INSPIRED BY EUROPEAN SPORTSCARS
Gale Morris from Portland Oregon, built and designed his not-very-conventional 1940 Mercury custom somewhere in the Fifties. Charged with some serious sportscar look and feel, we might even say Gale Morris built a Sports Custom.
Gale, who had a background in automotive design from the Los Angeles Art Center, wanted to make his 1940 Mercury convertible unique to all other custom Mercury’s he’d seen around. He was inspired by the looks and feel of the European Sports Cars which he had seen in the magazines and sometimes on the road and at car shows. He wanted to incorporate the styling ideas he had learned in the Art Center and make something really unique from an “ordinary” Mercury.
Before he went to work he made numerous sketches until his idea for the car felt right. One of the first steps he took was to ad a 1950 Mercury coupe roof to the convertible windshield frame. The wide rear window and smooth lined already gave the car a complete new look.The front and rear fenders were raised up into the body which was channeled over the frame. Both fenders had the wheel opening radiuses and he enlarged them for a more sporty look. The front fenders had their lower leading edge reshaped as well, for a much more elegant look.
The running boards were removed and new hand made lake pipes were designed built and chrome plated before getting installed. The rear fender also received a small scoop for air to cool the brakes, and to fit with the sporty theme. The whole front of the car was reshaped and a new hood with air-scoop was crafted. The new hood was shaped with a nice forward angle curve, very much like the high end European sports cars of those days. A set of 1952-54 Mercury headlights were frenched into new slightly tunneled openings in the front fenders.
At the back the trunk was cut down, and the lower edge was welded solid with the body. 1947 Studebaker taillights fit the theme perfectly so those were installed above the 1947 Chevy bumper.
For the interior Gale had some very unique ideas as well. The dash he had designed turned out to be to hard to create from metal. So again he used fiberglass to contract it. The thin, almost airplane wing shaped dashboard wraps around into the door garnish moldings. Five gauges are set into teardrop shaped pods which are molded into the dash. Below this wing shaped upper portion is a hand made panel containing more control buttons and switches. The cone shaped steering wheel looks to come from a boat. The seats are completely hand made from aluminum and detailed with copper accents. They are upholstered in plastic material with a cow hide pattern. Most likely the material was very high tech at that time as well. Gale replaced the flathead engine with a more powerful 1955 Oldsmobile engine and hot rodded it to get even more power.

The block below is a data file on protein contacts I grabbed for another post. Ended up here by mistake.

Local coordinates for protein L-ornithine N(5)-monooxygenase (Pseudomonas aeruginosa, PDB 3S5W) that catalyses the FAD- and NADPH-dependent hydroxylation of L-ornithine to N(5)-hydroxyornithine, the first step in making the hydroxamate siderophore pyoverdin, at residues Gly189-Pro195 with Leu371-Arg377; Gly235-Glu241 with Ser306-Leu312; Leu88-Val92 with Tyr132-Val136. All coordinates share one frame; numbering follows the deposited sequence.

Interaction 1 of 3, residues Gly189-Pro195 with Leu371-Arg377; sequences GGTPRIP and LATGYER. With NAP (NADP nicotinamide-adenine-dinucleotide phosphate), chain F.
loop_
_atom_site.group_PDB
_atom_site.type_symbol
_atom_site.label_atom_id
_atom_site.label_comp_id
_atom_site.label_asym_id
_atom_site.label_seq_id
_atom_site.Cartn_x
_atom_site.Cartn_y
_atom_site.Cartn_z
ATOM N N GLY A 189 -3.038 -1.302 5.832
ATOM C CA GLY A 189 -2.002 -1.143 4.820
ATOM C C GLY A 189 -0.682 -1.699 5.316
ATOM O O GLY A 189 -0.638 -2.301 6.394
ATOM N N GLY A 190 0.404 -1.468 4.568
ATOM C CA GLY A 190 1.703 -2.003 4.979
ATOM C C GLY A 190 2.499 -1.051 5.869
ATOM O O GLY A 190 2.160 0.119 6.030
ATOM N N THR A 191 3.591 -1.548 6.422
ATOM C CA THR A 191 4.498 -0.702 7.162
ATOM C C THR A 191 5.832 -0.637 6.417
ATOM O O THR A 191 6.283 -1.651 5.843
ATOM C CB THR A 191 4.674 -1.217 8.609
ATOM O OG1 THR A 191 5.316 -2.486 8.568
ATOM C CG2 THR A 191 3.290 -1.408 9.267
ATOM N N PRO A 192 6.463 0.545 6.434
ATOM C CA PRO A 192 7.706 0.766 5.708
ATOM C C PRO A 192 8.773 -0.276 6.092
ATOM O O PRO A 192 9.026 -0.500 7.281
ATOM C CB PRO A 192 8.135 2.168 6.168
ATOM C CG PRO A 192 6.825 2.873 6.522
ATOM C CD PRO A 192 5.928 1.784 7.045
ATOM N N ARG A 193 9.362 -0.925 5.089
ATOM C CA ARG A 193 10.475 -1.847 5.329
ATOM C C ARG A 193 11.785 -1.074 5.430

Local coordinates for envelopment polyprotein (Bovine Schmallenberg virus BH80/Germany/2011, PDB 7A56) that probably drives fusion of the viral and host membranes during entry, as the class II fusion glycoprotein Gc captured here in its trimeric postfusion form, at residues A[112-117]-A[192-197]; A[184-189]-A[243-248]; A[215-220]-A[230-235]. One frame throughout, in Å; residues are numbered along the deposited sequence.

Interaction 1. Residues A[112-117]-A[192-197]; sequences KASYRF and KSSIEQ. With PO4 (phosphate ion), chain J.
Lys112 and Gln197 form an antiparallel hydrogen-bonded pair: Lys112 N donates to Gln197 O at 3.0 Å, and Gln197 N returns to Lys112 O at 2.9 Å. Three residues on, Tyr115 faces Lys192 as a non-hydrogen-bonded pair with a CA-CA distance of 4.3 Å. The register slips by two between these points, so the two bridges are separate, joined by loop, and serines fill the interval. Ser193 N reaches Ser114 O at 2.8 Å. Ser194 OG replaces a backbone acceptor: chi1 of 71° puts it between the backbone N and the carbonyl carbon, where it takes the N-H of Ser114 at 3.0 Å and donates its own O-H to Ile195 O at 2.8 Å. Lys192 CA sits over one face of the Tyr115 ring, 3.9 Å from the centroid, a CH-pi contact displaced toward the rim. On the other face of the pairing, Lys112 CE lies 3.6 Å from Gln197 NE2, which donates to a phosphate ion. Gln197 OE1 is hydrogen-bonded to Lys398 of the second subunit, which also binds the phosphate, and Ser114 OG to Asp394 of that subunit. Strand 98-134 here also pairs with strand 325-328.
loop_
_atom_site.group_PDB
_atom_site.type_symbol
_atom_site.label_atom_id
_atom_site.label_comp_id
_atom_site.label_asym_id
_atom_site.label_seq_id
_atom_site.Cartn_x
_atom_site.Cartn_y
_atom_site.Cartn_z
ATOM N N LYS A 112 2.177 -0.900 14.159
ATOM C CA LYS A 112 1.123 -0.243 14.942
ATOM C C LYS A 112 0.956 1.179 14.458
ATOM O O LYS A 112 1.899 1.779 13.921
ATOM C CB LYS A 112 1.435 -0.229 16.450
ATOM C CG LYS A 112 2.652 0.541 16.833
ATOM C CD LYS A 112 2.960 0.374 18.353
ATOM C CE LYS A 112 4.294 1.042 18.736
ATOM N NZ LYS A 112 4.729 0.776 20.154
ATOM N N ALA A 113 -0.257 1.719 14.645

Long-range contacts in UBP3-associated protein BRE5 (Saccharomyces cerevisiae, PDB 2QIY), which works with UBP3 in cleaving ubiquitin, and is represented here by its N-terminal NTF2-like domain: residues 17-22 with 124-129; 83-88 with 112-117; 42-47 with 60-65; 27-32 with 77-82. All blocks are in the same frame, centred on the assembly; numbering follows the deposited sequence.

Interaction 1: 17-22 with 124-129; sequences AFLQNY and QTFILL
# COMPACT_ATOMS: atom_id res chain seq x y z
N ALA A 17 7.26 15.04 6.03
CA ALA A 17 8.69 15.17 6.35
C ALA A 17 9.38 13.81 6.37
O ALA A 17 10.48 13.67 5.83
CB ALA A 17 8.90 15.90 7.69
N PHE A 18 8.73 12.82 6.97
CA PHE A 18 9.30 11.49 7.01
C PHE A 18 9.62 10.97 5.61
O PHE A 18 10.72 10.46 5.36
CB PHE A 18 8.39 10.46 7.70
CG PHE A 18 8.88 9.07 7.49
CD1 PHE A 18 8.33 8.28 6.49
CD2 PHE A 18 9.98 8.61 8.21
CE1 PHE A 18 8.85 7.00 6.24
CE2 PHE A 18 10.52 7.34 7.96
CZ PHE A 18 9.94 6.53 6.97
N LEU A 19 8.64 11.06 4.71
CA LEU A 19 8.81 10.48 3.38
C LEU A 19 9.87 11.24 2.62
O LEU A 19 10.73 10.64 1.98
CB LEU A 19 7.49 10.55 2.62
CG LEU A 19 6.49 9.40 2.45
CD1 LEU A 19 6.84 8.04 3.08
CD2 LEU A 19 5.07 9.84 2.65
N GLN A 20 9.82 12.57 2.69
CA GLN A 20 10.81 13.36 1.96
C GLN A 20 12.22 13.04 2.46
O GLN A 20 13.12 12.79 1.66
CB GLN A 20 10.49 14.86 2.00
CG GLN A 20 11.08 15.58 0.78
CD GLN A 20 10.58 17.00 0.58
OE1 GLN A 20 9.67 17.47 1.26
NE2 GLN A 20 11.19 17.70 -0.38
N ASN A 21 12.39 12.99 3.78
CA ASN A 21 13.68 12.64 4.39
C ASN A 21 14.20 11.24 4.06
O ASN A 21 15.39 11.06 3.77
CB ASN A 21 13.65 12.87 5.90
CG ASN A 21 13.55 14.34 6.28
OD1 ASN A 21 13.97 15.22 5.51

Gale estimated he had about 2500 hours of work in the car which includes his design time.The end result is a sharp looking sports custom that looks very much like it could have been a production car. Something that Gale had in mind when he designed his dream car. The editor of Custom Cars magazine also thought the same since he spend 4 pages on the car in the September 1957 issue of his magazine. The photos here are part of the Marty Strode Collection and were taken by his friend Wayne Miller at a Tacoma, WA show in 1956.
What started it all.
The Fisher Body Craftsman’s Guild was a national auto design competition sponsored by the Fisher Body Division of General Motors. It was a competition especially for teenagers to compete for college scholarships by designing and building a scale model dream car. The competition was held from the 1930s through the 1960s. It helped identify and nurture a whole generation of designers and design executives.
Gale Morris’ national award winning entry from 1949.
Photo from the Ron Will collection shared by Deans Garage